ON THE ROAD
Gargantuan numbers and the MMDABy Aida Sevilla Mendoza
Philippine Daily Inquirer
What do you think of the Metropolitan Manila Development Authority, more widely known as the MMDA? Is it effective? Ineffective? Basically clean? Corrupt? Trying hard? Or overwhelmed by the megapolis it is supposed to manage?
Before you answer, take a look at the gargantuan numbers that MMDA General Manager Corazon T. Jimenez presented when she was the guest speaker at the 82nd General Membership Meeting of the Automobile Association Philippines last Wednesday. Jimenez, who is an undersecretary of the Department of Transportation and Communications, said that traffic and transport management is only one of the seven mandates of the MMDA, which is also tasked with, among others, solid waste disposal and management, flood control and sewerage management.
DENSITY. Consider managing traffic and transportation in a megapolis consisting of 17 cities and towns with a total land area of 636.8 square kilometers, a population of 12 million at night and 15 million in the daytime, where the population density is 18,246 persons per square kilometer compared to the national average of 258 persons per square kilometer and where 3 million persons from the provinces enter and exit daily in addition to the residents of Metro Manila commuting within. Moreover, about 8,000 tons of trash from Metro Manila are thrown into the landfill every single day while 90,000 families are residing as informal settlers along the waterways. In August 2012, 86 percent of Metro Manila was flooded by monsoon rains.
The overpopulation of Metro Manila has created a gargantuan challenge for the MMDA. Jimenez said that per government records, 1.9 million vehicles were registered in Metro Manila, almost 15 percent more than in 2008. Due to the demand for transport services by the growing number of commuters, there is a correspondingly steep increase in the number of public utility vehicles and private vehicles on the road. Traffic congestion is aggravated because major roads in Metro Manila can no longer accommodate the rapidly rising traffic volume, what with outmoded traffic signals, poor infrastructure and the lack of an efficient public transportation system.
P128 BILLION. The MMDA employs 6,825 personnel, fielding most of them daily to supervise traffic on the major thoroughfares. But apparently this is not enough. Jimenez admitted that the traffic problem in Metro Manila costs the country P128 billion annually in lost productivity, illness, wasted fuel and vehicle maintenance. In the first semester of 2012, from January to June, 40,333 traffic accidents were reported in Metro Manila, resulting in P316.5 million worth of damage to property, 204 fatalities and 8,224 persons injured.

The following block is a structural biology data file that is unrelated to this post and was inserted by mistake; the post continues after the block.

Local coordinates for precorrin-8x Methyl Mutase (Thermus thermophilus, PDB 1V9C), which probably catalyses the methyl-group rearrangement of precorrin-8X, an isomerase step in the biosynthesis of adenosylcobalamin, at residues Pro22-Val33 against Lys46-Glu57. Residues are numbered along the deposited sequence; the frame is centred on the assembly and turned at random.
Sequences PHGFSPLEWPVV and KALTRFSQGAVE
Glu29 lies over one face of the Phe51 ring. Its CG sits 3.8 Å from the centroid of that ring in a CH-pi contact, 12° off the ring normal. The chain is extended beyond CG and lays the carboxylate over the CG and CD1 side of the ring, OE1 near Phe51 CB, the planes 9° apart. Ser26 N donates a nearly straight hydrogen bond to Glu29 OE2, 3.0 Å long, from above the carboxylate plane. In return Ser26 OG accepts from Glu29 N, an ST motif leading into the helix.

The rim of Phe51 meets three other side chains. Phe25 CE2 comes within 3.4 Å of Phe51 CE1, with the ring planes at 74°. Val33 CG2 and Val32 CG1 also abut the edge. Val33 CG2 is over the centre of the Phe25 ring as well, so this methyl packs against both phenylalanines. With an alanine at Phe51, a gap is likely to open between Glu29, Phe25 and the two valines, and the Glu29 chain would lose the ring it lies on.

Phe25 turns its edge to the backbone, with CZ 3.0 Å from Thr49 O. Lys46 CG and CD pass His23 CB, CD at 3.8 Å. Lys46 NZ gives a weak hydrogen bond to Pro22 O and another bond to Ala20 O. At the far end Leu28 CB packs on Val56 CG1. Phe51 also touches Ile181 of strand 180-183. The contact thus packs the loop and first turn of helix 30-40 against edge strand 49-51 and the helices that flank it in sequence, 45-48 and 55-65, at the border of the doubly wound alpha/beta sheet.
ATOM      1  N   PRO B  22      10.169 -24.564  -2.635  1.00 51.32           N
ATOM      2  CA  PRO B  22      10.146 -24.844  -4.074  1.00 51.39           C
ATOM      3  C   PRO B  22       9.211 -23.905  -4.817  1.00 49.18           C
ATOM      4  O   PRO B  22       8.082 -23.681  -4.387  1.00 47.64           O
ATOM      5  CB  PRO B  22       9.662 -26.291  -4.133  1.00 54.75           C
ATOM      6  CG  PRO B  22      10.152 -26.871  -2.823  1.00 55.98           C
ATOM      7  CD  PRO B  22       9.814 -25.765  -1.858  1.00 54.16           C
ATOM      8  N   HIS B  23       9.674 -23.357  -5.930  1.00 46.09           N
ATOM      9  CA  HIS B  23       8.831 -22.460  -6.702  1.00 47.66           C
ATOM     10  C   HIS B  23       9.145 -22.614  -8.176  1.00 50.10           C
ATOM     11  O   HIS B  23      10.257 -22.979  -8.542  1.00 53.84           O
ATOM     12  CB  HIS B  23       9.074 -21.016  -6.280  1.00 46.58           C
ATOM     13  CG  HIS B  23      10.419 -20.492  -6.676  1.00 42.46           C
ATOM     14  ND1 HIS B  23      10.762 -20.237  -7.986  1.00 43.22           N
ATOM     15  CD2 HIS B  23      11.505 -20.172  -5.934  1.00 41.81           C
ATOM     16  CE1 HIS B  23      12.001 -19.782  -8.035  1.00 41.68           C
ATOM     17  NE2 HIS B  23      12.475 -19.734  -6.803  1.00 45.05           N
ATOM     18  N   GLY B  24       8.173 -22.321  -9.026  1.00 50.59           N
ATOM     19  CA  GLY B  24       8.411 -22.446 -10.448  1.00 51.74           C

To make traffic and the roads in Metro Manila more orderly and safer, Jimenez said that the MMDA’s Traffic Discipline Office has installed the Traffic Ticketing System to enhance the enforcement of traffic regulations; Anti-colorum and out-of-line operations to reduce traffic on major roads; the 60 kilometers per hour speed limit on Commonwealth Avenue and Macapagal Boulevard; operations versus illegal parking; the yellow lanes, closed policy and loading and unloading bays for passenger buses; the organized Bus Route to control the dispatch of buses; the promotion of E-Wheels to address the air pollution problem; continuing traffic education for traffic enforcers and more than 100 CCTVs along major roads to monitor traffic and immediately identify the location of traffic accidents.
MERIT BADGES. Jimenez revealed that high-definition cameras have been posted along Edsa to monitor traffic flow in real time. To counteract the temptation of corruption among MMDA personnel in the field, the MMDA has established a merit system whereby those who earn six merit badges are given a P50,000 cash reward. Ironically enough, Jimenez said, the dirtiest, most air-polluted area in Metro Manila is the Guadalupe, Makati, where the MMDA head office is located. This is due to the many buses, jeepneys, taxicabs and other vehicles waiting or parked there.
Whether or not you think that the MMDA, as chaired by lawyer Francis Tolentino and managed by Jimenez, is coping adequately with the gargantuan numbers of Metro Manila, here is some good news from her: Starting in July, provincial buses will no longer enter Metro Manila. The MMDA is setting up an Integrated Terminal System for provincial buses with the North Terminal at Trinoma, Balintawak, and two South Terminals, one at the FTI (Food Terminal Institute) in Taguig and another at the SM Mall of Asia in Pasay City. The Integrated Terminal System should reduce traffic volume somewhat even after the schools reopen in June and cause hundreds of thousands more vehicles to once again hit the road.
The MMDA hotline is 136.
Short URL: http://business.inquirer.net/?p=119483